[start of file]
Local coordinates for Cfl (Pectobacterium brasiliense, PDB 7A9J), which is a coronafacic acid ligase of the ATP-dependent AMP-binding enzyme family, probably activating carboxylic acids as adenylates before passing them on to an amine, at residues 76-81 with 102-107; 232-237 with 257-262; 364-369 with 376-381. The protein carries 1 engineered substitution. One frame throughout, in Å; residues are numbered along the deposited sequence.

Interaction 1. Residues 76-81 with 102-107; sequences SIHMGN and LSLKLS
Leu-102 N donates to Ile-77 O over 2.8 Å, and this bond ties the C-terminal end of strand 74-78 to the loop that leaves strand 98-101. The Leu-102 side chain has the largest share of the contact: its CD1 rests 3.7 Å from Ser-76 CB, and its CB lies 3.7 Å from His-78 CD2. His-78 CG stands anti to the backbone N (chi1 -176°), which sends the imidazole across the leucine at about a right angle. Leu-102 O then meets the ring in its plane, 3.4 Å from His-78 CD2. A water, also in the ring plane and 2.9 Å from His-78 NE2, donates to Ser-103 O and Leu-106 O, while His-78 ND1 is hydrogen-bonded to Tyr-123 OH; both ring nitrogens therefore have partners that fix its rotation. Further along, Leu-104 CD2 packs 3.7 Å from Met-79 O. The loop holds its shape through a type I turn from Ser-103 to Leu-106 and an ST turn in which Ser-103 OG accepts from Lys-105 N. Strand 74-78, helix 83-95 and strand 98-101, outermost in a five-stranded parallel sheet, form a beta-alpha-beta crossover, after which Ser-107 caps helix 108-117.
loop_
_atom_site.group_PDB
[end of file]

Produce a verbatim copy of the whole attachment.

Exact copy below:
Local coordinates for Cfl (Pectobacterium brasiliense, PDB 7A9J), which is a coronafacic acid ligase of the ATP-dependent AMP-binding enzyme family, probably activating carboxylic acids as adenylates before passing them on to an amine, at residues 76-81 with 102-107; 232-237 with 257-262; 364-369 with 376-381. The protein carries 1 engineered substitution. One frame throughout, in Å; residues are numbered along the deposited sequence.

Interaction 1. Residues 76-81 with 102-107; sequences SIHMGN and LSLKLS
Leu-102 N donates to Ile-77 O over 2.8 Å, and this bond ties the C-terminal end of strand 74-78 to the loop that leaves strand 98-101. The Leu-102 side chain has the largest share of the contact: its CD1 rests 3.7 Å from Ser-76 CB, and its CB lies 3.7 Å from His-78 CD2. His-78 CG stands anti to the backbone N (chi1 -176°), which sends the imidazole across the leucine at about a right angle. Leu-102 O then meets the ring in its plane, 3.4 Å from His-78 CD2. A water, also in the ring plane and 2.9 Å from His-78 NE2, donates to Ser-103 O and Leu-106 O, while His-78 ND1 is hydrogen-bonded to Tyr-123 OH; both ring nitrogens therefore have partners that fix its rotation. Further along, Leu-104 CD2 packs 3.7 Å from Met-79 O. The loop holds its shape through a type I turn from Ser-103 to Leu-106 and an ST turn in which Ser-103 OG accepts from Lys-105 N. Strand 74-78, helix 83-95 and strand 98-101, outermost in a five-stranded parallel sheet, form a beta-alpha-beta crossover, after which Ser-107 caps helix 108-117.
loop_
_atom_site.group_PDB